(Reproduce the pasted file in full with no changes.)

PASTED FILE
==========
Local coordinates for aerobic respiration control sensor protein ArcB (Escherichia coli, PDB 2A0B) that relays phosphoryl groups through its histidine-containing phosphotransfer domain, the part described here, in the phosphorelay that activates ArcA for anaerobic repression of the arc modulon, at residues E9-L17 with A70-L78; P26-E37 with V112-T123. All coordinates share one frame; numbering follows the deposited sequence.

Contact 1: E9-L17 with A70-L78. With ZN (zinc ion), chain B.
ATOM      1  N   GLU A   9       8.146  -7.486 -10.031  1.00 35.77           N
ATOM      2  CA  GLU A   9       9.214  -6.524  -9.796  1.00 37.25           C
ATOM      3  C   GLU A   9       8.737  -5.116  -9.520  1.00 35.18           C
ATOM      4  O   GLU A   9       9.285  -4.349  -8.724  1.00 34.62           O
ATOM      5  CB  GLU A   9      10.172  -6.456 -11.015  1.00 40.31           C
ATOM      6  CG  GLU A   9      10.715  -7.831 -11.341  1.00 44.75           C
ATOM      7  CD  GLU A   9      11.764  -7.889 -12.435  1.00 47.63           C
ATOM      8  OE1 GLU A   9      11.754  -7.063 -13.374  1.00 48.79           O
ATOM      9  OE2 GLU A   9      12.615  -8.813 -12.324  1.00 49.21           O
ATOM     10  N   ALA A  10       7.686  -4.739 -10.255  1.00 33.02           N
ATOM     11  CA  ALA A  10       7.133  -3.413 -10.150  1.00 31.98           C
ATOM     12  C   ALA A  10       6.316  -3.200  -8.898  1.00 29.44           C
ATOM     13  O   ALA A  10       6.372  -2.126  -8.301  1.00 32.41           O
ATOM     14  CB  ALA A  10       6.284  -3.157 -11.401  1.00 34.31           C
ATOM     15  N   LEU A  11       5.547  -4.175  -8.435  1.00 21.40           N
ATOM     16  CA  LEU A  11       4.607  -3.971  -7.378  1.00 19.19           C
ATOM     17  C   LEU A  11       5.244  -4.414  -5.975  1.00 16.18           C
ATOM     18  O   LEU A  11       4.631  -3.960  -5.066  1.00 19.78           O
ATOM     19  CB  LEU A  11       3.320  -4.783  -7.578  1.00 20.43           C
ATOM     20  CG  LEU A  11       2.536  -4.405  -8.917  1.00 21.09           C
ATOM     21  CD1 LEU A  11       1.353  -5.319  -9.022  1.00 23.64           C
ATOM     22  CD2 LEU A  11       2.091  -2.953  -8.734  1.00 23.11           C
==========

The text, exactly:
Local coordinates for aerobic respiration control sensor protein ArcB (Escherichia coli, PDB 2A0B) that relays phosphoryl groups through its histidine-containing phosphotransfer domain, the part described here, in the phosphorelay that activates ArcA for anaerobic repression of the arc modulon, at residues E9-L17 with A70-L78; P26-E37 with V112-T123. All coordinates share one frame; numbering follows the deposited sequence.

Contact 1: E9-L17 with A70-L78. With ZN (zinc ion), chain B.
ATOM      1  N   GLU A   9       8.146  -7.486 -10.031  1.00 35.77           N
ATOM      2  CA  GLU A   9       9.214  -6.524  -9.796  1.00 37.25           C
ATOM      3  C   GLU A   9       8.737  -5.116  -9.520  1.00 35.18           C
ATOM      4  O   GLU A   9       9.285  -4.349  -8.724  1.00 34.62           O
ATOM      5  CB  GLU A   9      10.172  -6.456 -11.015  1.00 40.31           C
ATOM      6  CG  GLU A   9      10.715  -7.831 -11.341  1.00 44.75           C
ATOM      7  CD  GLU A   9      11.764  -7.889 -12.435  1.00 47.63           C
ATOM      8  OE1 GLU A   9      11.754  -7.063 -13.374  1.00 48.79           O
ATOM      9  OE2 GLU A   9      12.615  -8.813 -12.324  1.00 49.21           O
ATOM     10  N   ALA A  10       7.686  -4.739 -10.255  1.00 33.02           N
ATOM     11  CA  ALA A  10       7.133  -3.413 -10.150  1.00 31.98           C
ATOM     12  C   ALA A  10       6.316  -3.200  -8.898  1.00 29.44           C
ATOM     13  O   ALA A  10       6.372  -2.126  -8.301  1.00 32.41           O
ATOM     14  CB  ALA A  10       6.284  -3.157 -11.401  1.00 34.31           C
ATOM     15  N   LEU A  11       5.547  -4.175  -8.435  1.00 21.40           N
ATOM     16  CA  LEU A  11       4.607  -3.971  -7.378  1.00 19.19           C
ATOM     17  C   LEU A  11       5.244  -4.414  -5.975  1.00 16.18           C
ATOM     18  O   LEU A  11       4.631  -3.960  -5.066  1.00 19.78           O
ATOM     19  CB  LEU A  11       3.320  -4.783  -7.578  1.00 20.43           C
ATOM     20  CG  LEU A  11       2.536  -4.405  -8.917  1.00 21.09           C
ATOM     21  CD1 LEU A  11       1.353  -5.319  -9.022  1.00 23.64           C
ATOM     22  CD2 LEU A  11       2.091  -2.953  -8.734  1.00 23.11           C